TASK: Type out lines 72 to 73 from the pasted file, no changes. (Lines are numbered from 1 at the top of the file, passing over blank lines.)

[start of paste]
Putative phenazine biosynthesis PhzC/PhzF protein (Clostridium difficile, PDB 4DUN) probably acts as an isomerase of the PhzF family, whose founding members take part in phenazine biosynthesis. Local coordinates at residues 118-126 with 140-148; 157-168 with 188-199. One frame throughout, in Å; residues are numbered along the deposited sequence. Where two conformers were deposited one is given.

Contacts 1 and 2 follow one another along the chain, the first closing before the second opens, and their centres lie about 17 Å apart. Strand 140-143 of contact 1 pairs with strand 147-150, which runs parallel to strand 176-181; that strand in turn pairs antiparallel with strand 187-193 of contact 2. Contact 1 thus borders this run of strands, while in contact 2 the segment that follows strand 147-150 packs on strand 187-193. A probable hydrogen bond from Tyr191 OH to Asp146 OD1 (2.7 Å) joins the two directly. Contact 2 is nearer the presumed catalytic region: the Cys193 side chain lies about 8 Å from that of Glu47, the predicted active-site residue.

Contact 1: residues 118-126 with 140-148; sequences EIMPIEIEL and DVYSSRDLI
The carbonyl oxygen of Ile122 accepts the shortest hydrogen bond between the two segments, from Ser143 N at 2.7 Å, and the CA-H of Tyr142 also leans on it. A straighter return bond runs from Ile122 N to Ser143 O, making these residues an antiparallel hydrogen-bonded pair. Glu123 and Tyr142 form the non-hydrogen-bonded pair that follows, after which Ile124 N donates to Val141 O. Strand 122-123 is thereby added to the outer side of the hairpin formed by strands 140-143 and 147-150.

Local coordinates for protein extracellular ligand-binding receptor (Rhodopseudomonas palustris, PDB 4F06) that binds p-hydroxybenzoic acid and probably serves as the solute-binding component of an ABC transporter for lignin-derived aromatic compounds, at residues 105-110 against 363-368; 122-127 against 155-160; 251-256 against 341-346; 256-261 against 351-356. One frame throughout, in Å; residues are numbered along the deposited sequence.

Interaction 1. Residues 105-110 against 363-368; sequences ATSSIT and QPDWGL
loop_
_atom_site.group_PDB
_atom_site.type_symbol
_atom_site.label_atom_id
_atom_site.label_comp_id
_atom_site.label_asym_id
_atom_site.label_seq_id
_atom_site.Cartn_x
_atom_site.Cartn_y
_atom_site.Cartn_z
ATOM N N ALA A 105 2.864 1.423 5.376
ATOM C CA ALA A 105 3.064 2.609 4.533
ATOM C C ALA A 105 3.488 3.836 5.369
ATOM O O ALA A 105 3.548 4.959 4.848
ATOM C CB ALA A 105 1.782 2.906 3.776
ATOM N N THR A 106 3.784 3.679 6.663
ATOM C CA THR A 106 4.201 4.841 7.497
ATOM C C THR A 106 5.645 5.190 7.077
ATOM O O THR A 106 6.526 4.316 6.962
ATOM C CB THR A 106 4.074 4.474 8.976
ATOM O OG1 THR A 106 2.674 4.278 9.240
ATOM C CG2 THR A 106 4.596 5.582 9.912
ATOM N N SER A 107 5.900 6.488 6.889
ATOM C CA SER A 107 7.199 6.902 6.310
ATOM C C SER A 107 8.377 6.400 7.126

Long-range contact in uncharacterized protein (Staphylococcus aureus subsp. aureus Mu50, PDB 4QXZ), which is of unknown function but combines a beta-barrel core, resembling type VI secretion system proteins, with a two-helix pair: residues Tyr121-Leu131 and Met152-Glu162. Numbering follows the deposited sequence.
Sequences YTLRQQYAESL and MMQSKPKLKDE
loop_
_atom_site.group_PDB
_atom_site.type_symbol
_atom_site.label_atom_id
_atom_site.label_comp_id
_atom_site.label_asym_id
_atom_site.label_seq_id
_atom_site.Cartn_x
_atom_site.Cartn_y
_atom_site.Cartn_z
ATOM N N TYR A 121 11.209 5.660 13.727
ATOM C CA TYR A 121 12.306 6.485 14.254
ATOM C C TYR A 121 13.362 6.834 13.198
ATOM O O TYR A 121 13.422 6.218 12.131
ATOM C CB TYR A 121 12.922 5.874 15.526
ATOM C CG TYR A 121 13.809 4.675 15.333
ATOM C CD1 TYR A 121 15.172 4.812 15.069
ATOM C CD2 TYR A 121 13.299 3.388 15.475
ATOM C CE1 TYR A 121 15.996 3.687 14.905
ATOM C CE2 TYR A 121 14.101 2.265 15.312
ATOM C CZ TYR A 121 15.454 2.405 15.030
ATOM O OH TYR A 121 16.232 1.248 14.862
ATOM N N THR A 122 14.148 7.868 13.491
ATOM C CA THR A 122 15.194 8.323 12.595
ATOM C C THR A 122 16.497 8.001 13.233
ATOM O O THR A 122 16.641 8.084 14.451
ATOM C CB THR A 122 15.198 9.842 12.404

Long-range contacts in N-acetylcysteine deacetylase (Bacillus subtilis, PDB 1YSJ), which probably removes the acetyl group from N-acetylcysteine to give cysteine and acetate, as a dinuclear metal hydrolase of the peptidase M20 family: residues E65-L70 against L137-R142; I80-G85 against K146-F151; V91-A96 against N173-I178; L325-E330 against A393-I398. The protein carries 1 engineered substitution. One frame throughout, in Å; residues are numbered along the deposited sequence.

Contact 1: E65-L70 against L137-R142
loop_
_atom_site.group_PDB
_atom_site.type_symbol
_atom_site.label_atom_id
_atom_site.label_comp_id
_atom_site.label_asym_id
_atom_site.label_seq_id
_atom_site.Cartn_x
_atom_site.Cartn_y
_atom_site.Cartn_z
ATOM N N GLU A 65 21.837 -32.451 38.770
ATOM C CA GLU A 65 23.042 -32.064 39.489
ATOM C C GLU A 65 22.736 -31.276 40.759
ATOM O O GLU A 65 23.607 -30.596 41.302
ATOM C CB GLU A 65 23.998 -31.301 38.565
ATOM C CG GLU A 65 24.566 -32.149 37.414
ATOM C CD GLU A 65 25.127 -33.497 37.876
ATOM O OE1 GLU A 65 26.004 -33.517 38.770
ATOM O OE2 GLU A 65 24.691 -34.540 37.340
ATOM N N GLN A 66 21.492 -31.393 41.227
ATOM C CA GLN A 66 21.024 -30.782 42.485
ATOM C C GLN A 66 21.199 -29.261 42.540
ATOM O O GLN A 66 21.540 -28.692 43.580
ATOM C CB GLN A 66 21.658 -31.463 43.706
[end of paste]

_atom_site.Cartn_z
ATOM N N GLU A 65 21.837 -32.451 38.770